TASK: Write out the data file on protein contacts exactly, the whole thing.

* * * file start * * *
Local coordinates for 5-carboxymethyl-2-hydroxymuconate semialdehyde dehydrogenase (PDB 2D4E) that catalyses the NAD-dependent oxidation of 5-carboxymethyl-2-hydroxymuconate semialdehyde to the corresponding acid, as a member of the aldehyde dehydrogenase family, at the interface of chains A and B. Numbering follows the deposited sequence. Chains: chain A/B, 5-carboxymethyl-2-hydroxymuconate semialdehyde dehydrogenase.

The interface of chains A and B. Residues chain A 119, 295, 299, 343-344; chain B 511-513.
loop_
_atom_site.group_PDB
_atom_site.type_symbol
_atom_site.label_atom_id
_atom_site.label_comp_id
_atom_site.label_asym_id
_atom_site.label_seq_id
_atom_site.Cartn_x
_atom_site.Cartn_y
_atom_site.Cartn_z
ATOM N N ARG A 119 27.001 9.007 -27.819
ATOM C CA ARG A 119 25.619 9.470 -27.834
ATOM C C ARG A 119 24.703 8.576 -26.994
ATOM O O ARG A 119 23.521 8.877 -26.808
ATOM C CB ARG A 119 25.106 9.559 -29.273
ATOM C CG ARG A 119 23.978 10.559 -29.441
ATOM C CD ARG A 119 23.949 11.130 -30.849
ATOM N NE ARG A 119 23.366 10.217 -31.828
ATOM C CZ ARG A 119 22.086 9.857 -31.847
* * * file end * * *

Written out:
Local coordinates for 5-carboxymethyl-2-hydroxymuconate semialdehyde dehydrogenase (PDB 2D4E) that catalyses the NAD-dependent oxidation of 5-carboxymethyl-2-hydroxymuconate semialdehyde to the corresponding acid, as a member of the aldehyde dehydrogenase family, at the interface of chains A and B. Numbering follows the deposited sequence. Chains: chain A/B, 5-carboxymethyl-2-hydroxymuconate semialdehyde dehydrogenase.

The interface of chains A and B. Residues chain A 119, 295, 299, 343-344; chain B 511-513.
loop_
_atom_site.group_PDB
_atom_site.type_symbol
_atom_site.label_atom_id
_atom_site.label_comp_id
_atom_site.label_asym_id
_atom_site.label_seq_id
_atom_site.Cartn_x
_atom_site.Cartn_y
_atom_site.Cartn_z
ATOM N N ARG A 119 27.001 9.007 -27.819
ATOM C CA ARG A 119 25.619 9.470 -27.834
ATOM C C ARG A 119 24.703 8.576 -26.994
ATOM O O ARG A 119 23.521 8.877 -26.808
ATOM C CB ARG A 119 25.106 9.559 -29.273
ATOM C CG ARG A 119 23.978 10.559 -29.441
ATOM C CD ARG A 119 23.949 11.130 -30.849
ATOM N NE ARG A 119 23.366 10.217 -31.828
ATOM C CZ ARG A 119 22.086 9.857 -31.847